Advice on backup

Discussion in 'Acronis True Image Product Line' started by nattres, Dec 2, 2006.

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  1. nattres

    nattres Registered Member

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    Hello,
    I have a Dell 4700 Dimension, WinXP Home. I backup with TI 9 to a USB hard drive. Hard drive failed a few weeks ago and I used TI to recover files. Decided to do a fresh install of the OS and programs on a new 320 Gb hard drive. I am considering installing a second hard drive now and periodically restoring the image from the USB drive to the second desktop drive. Will I then have an alternative bootable drive if my C drive fails again? this would also give me more confidence in the images as they would be "testable" Are there any pitfalls to this idea? Would it be best if the second drive was exactly the same - a Maxtor SATA 320 Gb? Advice and comments most welcome.
     
  2. Long View

    Long View Registered Member

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    As you have decided to do a fresh Install I would proceed as follows:

    (1) Install Windows - when asked fully delete everything so that you are starting with a clean drive .
    (2) Install inf files, drivers, etc
    (3) Install ATI and make a rescue disk
    (3) Make a full image of C: to your second drive
    (4) change C: to simulate damage to C:
    (5) restore your image to C:
    (6) make and restore other images until you gain confidence and know that your images will work when needed.
    (7) activate Windows and then make a full image which can be stored on an external USB, DVD whatever so that in future all you will have to do is restore this image if you want to start again.
    (:cool: start adding programs - every so often make a new FULL image. Then if something goes wrong all you will have to do is go back to the last good image rather than to the beginning.
    (9) If your second drive is exactly the same as your c: drive it will certainly help. assuming you have a good system image held externally and your c: fails then all you have to do is remove the bad drive and replace with the second drive and restore your image.
    (10) by the way my preference is still to partition C: so that I have a system partition and a data partition. That way I can make images to the second drive of both my system and my data and restore my system whenever I want without overwriting my data. Images made to the second drive are then moved off to other drives for archival purposes and additional security ( it is no good having your only image on a pc that is stollen or when your house burns down) - always keep some images off site.
     
  3. nattres

    nattres Registered Member

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    Thanks LONG VIEW for the response. My only remaining fuzziness is - will desktop hard drive #2 (containing restored image from C drive by way of USB standalone) be bootable simply by changing boot order? These are SATA drives so am I correct thinking master/slave does not apply? I do take your point about offsite backup and copy to DVD for this - but not often enough.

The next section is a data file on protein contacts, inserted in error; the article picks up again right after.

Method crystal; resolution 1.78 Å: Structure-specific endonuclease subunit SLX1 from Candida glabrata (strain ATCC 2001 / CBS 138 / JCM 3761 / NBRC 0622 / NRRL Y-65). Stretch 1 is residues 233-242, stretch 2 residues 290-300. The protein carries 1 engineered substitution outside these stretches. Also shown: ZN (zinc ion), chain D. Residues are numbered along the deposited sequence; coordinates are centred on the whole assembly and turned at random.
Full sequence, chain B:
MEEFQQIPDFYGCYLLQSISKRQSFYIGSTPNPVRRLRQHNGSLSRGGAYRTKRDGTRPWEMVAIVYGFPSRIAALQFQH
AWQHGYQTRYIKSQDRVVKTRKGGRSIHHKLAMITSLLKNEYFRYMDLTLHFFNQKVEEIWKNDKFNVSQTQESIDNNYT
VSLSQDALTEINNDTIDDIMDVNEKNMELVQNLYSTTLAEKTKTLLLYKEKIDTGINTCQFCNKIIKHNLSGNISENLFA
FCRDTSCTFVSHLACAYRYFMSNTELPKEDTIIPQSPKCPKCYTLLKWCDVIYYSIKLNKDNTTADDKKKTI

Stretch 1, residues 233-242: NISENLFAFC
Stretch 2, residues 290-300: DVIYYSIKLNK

4. Long View

    Long View Registered Member

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    Not sure. My guess is that 1 of the sata cables is for the boot drive so if Drive #1 fails all you would have to do is disconnect the sata cable from #1 and connect it to #2 ( provided you have previously restored c: to #2).

    I understand that some on this list specifically restore c: to a second drive and then replace drives to be sure that their backup drives are fully operational.

    If you have the time and the interest just play around with all the different ways of doing these things. If you start out with a good image you can try out all sorts of ideas and then put things back the way they were if you make a mess.

    Good luck
     
  5. seekforever

    seekforever Registered Member

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    How the SATA drive is selected for booting depends on the machine and BIOS. Most allow setting the boot device in the BIOS so you don't have to swap cables. This is more flexible than the IDE method. You'll need to try it on your machine.

    You are correct, Master and Slave do not apply to SATA devices.

    One caution about SATA is whether or not the drive and controller are SATA1 or SATA2. SATA2 drives are supposed to operate on SATA1 controllers with no problem but like everything else, it isn't always the case which is why there is a jumper on the SATA2 drives to make it match the SATA1 spec if necessary. IMO, if you have a SATA1 controller and a SATA2 drive, best to put it on anyway even if it appears to be OK.
     
  6. nattres

    nattres Registered Member

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    Thanks again LONGVIEW and SEEKFOREVER. My new drive is SATA2 and I'll pick up another tomorrow. Can't find info in computer whether controllers are SATA2 or not but new drive works fine. Will add to this thread once installed and tested. Also intend to try restore from one of my DVD images - again for confidence.
     
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